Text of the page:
On social media, the number of people suffering from food poisoning in Lebanon — where electricity cutoffs often mean poor refrigeration — seems to have risen in recent weeks.
While the restaurants, bars and seaside resorts in the crisis-hit country are full this summer, are cases of food poisoning really on the rise?
With the aim of separating fact from fiction, L’Orient-Le Jour spoke to experts and restaurateurs owners, as well as a number of victims of food poisoning.
“To say that it is a food poisoning case, it is essential for vomiting and diarrhea to occur simultaneously shortly after eating the food, followed rapidly by a fever,” said Dr. Nicolas Kouyoumji, a pediatrician.
“In a foodborne infection case, the patient is likely to be hospitalized for at least 24 hours,” he added.
“I ordered a hamburger from a well-known American fast-food chain. My meal had raw vegetables. I’d barely finished my lunch when I felt ill,” said Sara*, in her 30s.
“Stomach pains, nausea, vomiting … I couldn’t take it anymore,” she said.
“I took an initial cure of antibiotics, but it didn’t work. I had to take two more antibiotics and finally recovered 30 days later,” she said. “I no longer order any meal with raw vegetables. I’m traumatized.”
Elie, an office manager, also seems to have had his fill of raw vegetables.
“I ordered a zaatar and labneh manousheh from a bakery in Beirut, served with raw vegetables,” he said.
“For lunch, I ordered a dish of mouloukhieh with a colleague at the office. In the afternoon, I started to feel sick. My colleague was fine, which confirms that the problem came from the vegetables I’d eaten at breakfast,” said Elie. “Diarrhea, vomiting and fever. I was treated for three days and now I feel much better, although the fever hasn’t completely gone.”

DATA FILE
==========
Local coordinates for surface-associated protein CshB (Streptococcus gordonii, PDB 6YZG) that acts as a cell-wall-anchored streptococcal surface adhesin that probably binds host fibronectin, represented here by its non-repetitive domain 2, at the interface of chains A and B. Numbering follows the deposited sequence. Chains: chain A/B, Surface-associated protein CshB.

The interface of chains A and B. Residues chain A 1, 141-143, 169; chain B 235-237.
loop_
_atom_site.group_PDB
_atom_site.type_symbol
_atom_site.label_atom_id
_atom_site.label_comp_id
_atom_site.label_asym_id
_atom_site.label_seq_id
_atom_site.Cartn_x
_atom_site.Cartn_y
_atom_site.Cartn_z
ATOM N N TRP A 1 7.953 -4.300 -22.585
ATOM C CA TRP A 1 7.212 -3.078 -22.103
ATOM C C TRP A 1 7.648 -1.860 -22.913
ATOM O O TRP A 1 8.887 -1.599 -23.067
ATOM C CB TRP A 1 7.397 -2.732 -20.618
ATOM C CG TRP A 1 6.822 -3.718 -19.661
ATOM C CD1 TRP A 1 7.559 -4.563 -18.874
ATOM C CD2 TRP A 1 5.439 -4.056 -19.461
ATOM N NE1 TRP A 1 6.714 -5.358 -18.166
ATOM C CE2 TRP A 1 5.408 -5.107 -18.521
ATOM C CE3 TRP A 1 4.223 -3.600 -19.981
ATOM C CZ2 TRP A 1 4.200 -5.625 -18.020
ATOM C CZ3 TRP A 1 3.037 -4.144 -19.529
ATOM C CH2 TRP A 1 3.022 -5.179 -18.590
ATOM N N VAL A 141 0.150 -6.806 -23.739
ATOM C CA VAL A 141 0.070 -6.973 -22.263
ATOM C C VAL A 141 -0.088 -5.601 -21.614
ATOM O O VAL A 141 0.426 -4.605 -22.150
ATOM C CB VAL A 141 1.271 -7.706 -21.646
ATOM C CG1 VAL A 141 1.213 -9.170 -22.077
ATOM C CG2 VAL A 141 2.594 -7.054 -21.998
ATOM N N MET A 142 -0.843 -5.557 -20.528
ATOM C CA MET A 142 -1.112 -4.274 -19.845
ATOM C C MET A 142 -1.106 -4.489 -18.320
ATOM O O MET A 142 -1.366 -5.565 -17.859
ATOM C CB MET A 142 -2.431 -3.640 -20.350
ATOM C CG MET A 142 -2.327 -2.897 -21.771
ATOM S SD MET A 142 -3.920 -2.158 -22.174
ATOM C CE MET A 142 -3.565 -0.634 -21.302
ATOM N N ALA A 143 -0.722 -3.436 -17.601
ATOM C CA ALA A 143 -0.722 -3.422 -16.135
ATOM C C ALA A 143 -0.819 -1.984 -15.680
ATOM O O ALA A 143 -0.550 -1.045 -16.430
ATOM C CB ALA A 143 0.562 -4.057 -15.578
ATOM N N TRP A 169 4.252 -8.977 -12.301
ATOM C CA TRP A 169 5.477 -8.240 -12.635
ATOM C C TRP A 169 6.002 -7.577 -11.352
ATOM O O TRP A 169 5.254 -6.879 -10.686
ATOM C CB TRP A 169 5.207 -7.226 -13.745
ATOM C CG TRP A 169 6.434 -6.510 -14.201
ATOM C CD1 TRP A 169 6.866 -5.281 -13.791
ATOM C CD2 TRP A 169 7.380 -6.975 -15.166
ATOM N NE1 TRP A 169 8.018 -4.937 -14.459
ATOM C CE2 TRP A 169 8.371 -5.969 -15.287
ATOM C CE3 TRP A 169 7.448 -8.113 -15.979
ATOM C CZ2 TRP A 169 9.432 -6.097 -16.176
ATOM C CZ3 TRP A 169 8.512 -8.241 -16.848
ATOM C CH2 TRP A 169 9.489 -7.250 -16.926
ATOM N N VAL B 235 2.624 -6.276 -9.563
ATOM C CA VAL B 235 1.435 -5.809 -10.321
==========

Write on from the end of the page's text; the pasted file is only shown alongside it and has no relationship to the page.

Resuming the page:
On social media, several testimonials coupled with videos or photos — which are not always verified — show products unfit for consumption.
In May, a video posted by a dissatisfied customer of a major pastry chain showed a chocolate cake full of mold when it was cut. The chain acknowledged the error and said it was investigating.
‘The situation is not alarming’
Dr. Kouyoumji said the rate of food poisoning in 2023 is no higher than in previous years.
According to Dr. Georges Khalil, a specialist in internal medicine and infectious diseases, the risks of food poisoning are present everywhere. “But in Lebanon, the economic crisis and power cuts are exposing the population to an increased risk,” he added.
“Power cuts combined with the summer heat can lead to the consumption of products that look normal but that got affected by bacteria growth ... But the situation is not alarming,” he said.
To make up for the endless power cuts, Raymond Yaghi, manager of the Red Deer restaurant in Baabda, explained that he uses private generators to preserve the freshness of the food served.
“At the end of the day, the leftovers are distributed to the staff and nothing is kept for the next day,” he said.
But for small restaurants, health standards sometimes seem harder to comply with.
“Since my husband and I expanded our menu and attracted more customers, I’ve been overwhelmed,” says Zeinab Seblani, owner of a snack bar in Beirut’s Gemmayzeh neighborhood. To avoid having to compromise on cleanliness, she has had to take on extra employees.
L’Orient-Le Jour tried to contact Tarek Younes, director of the consumer protection department at the Economy Ministry, and the caretaker Health Minister Firas Abiad.
Both were unavailable for comment.
*The first name of the interviewee has been changed at their request.
This article was originally published in French in L'Orient-Le Jour. Translation by Joelle El Khoury.